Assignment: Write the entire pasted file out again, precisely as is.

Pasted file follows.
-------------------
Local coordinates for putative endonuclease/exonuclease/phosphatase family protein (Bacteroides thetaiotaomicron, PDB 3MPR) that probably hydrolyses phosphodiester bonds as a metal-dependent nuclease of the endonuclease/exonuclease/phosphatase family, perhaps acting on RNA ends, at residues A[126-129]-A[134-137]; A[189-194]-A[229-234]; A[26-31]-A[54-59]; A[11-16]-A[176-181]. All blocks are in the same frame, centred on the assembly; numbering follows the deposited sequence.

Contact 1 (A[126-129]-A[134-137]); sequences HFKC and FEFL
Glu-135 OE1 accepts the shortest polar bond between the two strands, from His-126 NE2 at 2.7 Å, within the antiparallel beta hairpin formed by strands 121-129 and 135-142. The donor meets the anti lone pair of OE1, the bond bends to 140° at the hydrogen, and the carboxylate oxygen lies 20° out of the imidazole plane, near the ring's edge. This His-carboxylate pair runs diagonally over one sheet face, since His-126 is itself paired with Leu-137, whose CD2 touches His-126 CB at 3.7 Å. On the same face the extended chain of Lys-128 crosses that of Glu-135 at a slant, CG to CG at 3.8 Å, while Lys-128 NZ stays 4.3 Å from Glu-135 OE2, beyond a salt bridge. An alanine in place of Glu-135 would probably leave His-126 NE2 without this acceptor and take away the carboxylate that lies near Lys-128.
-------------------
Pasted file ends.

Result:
Local coordinates for putative endonuclease/exonuclease/phosphatase family protein (Bacteroides thetaiotaomicron, PDB 3MPR) that probably hydrolyses phosphodiester bonds as a metal-dependent nuclease of the endonuclease/exonuclease/phosphatase family, perhaps acting on RNA ends, at residues A[126-129]-A[134-137]; A[189-194]-A[229-234]; A[26-31]-A[54-59]; A[11-16]-A[176-181]. All blocks are in the same frame, centred on the assembly; numbering follows the deposited sequence.

Contact 1 (A[126-129]-A[134-137]); sequences HFKC and FEFL
Glu-135 OE1 accepts the shortest polar bond between the two strands, from His-126 NE2 at 2.7 Å, within the antiparallel beta hairpin formed by strands 121-129 and 135-142. The donor meets the anti lone pair of OE1, the bond bends to 140° at the hydrogen, and the carboxylate oxygen lies 20° out of the imidazole plane, near the ring's edge. This His-carboxylate pair runs diagonally over one sheet face, since His-126 is itself paired with Leu-137, whose CD2 touches His-126 CB at 3.7 Å. On the same face the extended chain of Lys-128 crosses that of Glu-135 at a slant, CG to CG at 3.8 Å, while Lys-128 NZ stays 4.3 Å from Glu-135 OE2, beyond a salt bridge. An alanine in place of Glu-135 would probably leave His-126 NE2 without this acceptor and take away the carboxylate that lies near Lys-128.